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Influence of the food-processing techniques on the level of radionuclides in foodstuffs

Objective


The assessment of the fate of some radionuclides in factory by-products and wastes from food processing intended for animal feed showed that by-products are a significant secondary contamination pathway through animal foods.

The influence of cooking (as in domestic preparation) on the removal of ruthenium-103 and silver-110m deposited to mature foliage of cabbage, cauliflower and spinach was investigated by A.E.A. Cooking leaves one day after deposition resulted in a significant decrease of activity: for ruthenium-103, losses of between 22% and 38% were recorded; for silver-110m, losses ranging from 10% (spinach) to 63% (cauliflower) were measured.

Two varieties, each of carrots, peas and potatoes, were cultivated by A.E.A. in a region having relatively high soil concentrations of strontium-90 and caesium-137, for processing (canning) in the pilot plant facilities at Reading.
Considering the two varieties of each vegetable, analysis by A.E.A. showed that there is little, if any, difference in the loss of radionuclides or nutrients during canning.

The actinides removal during canning of vegetables was investigated by I.P.S.N. through experimental processing of green beans, contaminated in the laboratory by root uptake of plutonium-239 and americium-241. The removal of plutonium-239 during canning of green beans was about 40%, mainly due to the removal of stems.

The main topics examined were the influence of different processing technologies and additives on the radionuclide content of vegetables after canning plant products which had been contaminated by indirect transfer (internal contamination).

The results obtained in these various experiments show that, in general, no significant change in the retention of radionuclides contents of vegetables was recorded when modifying the treatment and storage parameters:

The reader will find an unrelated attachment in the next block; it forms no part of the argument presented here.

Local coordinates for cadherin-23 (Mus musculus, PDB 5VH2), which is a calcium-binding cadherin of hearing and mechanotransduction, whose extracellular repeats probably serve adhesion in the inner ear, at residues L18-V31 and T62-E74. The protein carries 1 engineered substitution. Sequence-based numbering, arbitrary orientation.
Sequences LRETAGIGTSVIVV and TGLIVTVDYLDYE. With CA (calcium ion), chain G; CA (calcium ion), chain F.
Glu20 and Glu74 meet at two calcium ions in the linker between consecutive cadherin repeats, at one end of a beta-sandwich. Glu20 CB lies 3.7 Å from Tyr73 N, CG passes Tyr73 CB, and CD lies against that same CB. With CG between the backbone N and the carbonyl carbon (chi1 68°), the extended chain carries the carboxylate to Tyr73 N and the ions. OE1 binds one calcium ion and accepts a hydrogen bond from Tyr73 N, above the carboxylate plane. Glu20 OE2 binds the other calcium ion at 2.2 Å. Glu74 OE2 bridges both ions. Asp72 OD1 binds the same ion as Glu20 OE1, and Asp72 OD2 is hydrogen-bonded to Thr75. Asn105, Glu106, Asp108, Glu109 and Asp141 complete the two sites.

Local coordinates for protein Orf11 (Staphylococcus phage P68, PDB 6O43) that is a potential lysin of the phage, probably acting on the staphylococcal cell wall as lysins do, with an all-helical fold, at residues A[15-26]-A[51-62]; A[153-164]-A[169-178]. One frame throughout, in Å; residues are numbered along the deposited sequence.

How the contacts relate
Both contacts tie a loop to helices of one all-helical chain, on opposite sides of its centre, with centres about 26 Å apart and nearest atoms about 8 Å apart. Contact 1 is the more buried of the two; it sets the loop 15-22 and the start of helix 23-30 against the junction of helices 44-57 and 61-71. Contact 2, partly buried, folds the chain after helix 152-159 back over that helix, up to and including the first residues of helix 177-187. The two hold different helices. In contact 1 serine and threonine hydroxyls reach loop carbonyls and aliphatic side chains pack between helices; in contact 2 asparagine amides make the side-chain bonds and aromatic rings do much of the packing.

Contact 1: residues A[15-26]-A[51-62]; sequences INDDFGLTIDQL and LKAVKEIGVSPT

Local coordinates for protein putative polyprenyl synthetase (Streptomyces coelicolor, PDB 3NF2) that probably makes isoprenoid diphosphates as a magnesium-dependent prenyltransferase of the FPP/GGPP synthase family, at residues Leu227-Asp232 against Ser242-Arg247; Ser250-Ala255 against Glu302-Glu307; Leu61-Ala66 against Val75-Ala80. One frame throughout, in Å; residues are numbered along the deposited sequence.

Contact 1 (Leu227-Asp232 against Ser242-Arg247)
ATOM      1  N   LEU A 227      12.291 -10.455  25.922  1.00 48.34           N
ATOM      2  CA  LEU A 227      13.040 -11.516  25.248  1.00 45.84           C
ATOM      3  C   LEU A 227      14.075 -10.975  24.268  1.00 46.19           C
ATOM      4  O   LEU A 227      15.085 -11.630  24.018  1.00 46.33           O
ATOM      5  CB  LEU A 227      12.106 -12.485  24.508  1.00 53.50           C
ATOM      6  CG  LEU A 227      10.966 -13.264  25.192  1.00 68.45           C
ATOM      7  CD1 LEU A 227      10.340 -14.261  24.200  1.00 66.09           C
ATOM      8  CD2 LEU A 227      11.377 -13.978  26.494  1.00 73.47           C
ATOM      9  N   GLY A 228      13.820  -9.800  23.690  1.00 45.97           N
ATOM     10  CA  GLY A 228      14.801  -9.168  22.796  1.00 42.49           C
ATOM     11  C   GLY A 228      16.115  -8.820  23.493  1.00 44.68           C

The retention of radionuclides by canned vegetables did not exhibit any significant change when the storage time varies from 4 weeks to 4 months.
Variations in the blanching regime used prior to processing vegetables did not greatly affect the retention of radionuclides.
There was no significant trend in the retention of radionuclides when the composition of blanching and/or canning solutions of canned vegetables was modified by a wide range of additives or by pH variation.
THE AIM IS TO DETERMINE THE EXTEND OF RADIONUCLIDE TRANSFER THROUGH THE FOOD CHAIN TO MAN AS MODIFIED BY FOOD PROCESSING, AND THUS TO IMPROVE THE RELIABILITY OF RADIOLOGICAL ASSESSMENT.
FOOD PROCESSING CAN MODIFY THE RADIONUCLIDES CONCENTRATIONS IN THE FINAL PRODUCTS SO MORE DETAILED EXAMINATION OF BASIC PROCESSES IS NOW REQUIRED. IT IS ALSO INTENDED TO ASSESS THE FATE OF SOME RADIONUCLIDES THAT ENTER FACTORY BY-PRODUCTS INTENDED FOR ANIMAL FEED AND TO WORK ON THE INDUSTRIAL PROCEDURES INVOLVED IN THE PREPARATION OF BABY FOODS.
THE PROPOSED PROGRAMME OF WORK COMPRISES THE FOLLOWING INVESTIGATIONS: - EFFECT OF VARIETIES OF CROPS ON THE REMOVAL OF SR-90 AND CS-137 DURING CANNING,
- INFLUENCE OF FOOD PROCESSING ON THE REMOVAL OF RU-106, AG-110M AND AM-241 DEPOSITED TO FOLIAGE OF MATURE LEAFY VEGETABLES.
- INVESTIGATIONS OF THE FATE OF RADIONUCLIDES IN BY-PRODUCTS AND WASTES FROM FOOD PROCESSING THAT ARE RECYCLED FOR ANIMAL FEED.
- STUDY CONCERNING THE RETENTION OF CS, SR, CO, RU AND EVENTUALLY PU IN BABY AND INFANT FOODS.

Funding Scheme

CSC - Cost-sharing contracts

Coordinator

Commissariat à l'Energie Atomique
Address
Ctr Etudes Fontenay-aux-roses - Ce-far
92265 Fontenay-aux-roses
France

Participants (2)

AEA Technology plc
United Kingdom
Address
Harwell Laboratory
OX11 0RA Didcot
UNIVERSITY OF READING
United Kingdom
Address
Early Gate 4, Whiteknights
RG6 6AP Reading